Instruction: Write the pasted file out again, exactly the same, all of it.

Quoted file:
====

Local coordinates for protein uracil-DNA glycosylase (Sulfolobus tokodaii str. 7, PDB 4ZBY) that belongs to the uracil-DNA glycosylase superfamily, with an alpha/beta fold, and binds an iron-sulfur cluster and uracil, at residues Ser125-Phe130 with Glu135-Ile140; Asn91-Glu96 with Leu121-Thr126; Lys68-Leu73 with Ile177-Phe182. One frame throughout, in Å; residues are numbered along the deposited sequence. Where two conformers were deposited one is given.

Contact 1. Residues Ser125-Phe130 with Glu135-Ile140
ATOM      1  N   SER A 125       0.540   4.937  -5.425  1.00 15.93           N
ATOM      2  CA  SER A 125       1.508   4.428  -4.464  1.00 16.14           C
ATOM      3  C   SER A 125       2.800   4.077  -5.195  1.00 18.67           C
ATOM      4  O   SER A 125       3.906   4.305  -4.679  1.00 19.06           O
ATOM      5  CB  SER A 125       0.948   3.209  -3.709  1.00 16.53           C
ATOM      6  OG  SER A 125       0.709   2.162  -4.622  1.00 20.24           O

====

Local coordinates for protein uracil-DNA glycosylase (Sulfolobus tokodaii str. 7, PDB 4ZBY) that belongs to the uracil-DNA glycosylase superfamily, with an alpha/beta fold, and binds an iron-sulfur cluster and uracil, at residues Ser125-Phe130 with Glu135-Ile140; Asn91-Glu96 with Leu121-Thr126; Lys68-Leu73 with Ile177-Phe182. One frame throughout, in Å; residues are numbered along the deposited sequence. Where two conformers were deposited one is given.

Contact 1. Residues Ser125-Phe130 with Glu135-Ile140
ATOM      1  N   SER A 125       0.540   4.937  -5.425  1.00 15.93           N
ATOM      2  CA  SER A 125       1.508   4.428  -4.464  1.00 16.14           C
ATOM      3  C   SER A 125       2.800   4.077  -5.195  1.00 18.67           C
ATOM      4  O   SER A 125       3.906   4.305  -4.679  1.00 19.06           O
ATOM      5  CB  SER A 125       0.948   3.209  -3.709  1.00 16.53           C
ATOM      6  OG  SER A 125       0.709   2.162  -4.622  1.00 20.24           O